Issues for the Australian air combat review

by Andrew Davies
11 January 2008

The new government has announced that it will conduct a review of Australia’s future air combat capability. Given the huge sums required to acquire the aircraft, weapons and systems that constitute a modern air capability, it is important that the review be rigorous and systematic. One of the immediate drivers of the review will be the $12–15 billion decision on acquisition of the F-35 Joint Strike Fighter (JSF), which is currently scheduled to occur late in 2008. This ASPI Policy Analysis looks at the key issues that the review should address before multi-billion dollar decisions are made.

Two possible approaches

Broadly speaking, the government has two options. It could continue down the path
established by the previous government with possible variations in numbers and timing, or it
could decide to take a different approach, regarding any liabilities accrued from past decisions
as sunk costs.

At the end of 2007 the government made several public comments about the future air combat
force, apparently accepting that the JSF and Super Hornet would both be part of Australia’s air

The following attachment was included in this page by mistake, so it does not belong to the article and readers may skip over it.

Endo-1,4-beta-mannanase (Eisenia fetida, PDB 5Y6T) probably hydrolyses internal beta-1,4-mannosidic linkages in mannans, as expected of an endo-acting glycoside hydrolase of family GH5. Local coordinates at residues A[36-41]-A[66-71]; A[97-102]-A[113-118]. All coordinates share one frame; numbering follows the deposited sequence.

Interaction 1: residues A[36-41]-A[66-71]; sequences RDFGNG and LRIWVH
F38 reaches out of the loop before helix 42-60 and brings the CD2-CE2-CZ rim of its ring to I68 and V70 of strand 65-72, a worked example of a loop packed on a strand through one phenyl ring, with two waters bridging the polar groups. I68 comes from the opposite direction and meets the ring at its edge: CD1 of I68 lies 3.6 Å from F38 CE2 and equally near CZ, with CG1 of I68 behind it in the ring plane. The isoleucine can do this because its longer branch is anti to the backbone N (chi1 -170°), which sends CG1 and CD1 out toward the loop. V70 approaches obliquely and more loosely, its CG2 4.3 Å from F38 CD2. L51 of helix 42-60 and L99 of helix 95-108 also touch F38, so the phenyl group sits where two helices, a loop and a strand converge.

capability mix. If that were to be the case, then the review of future air combat capability would
become a ‘numbers study’—how many Super Hornets and JSFs will be in the force past 2020
(with the number of both ranging between zero and one hundred) and how will the force be
managed pending maturity of the JSF. Any other option involving the acquisition of another
type will very quickly prove to be unaffordable when through life costs are considered. Every
new aircraft type has a new set of fixed costs, for simulators, facilities, logistics chains etc.
More recently, there have been reports that the government will go back to the proverbial
‘blank sheet of paper’. Given that a new Defence White Paper has been promised for later this
year, this could be an opportunity to develop the force mix that is best matched with the
government’s high-level strategic goals and budgetary constraints.

Strategic questions

Before deciding upon either approach, the government will want to determine its strategic
goals, against which force structuring decisions will be weighed. Much of the public debate on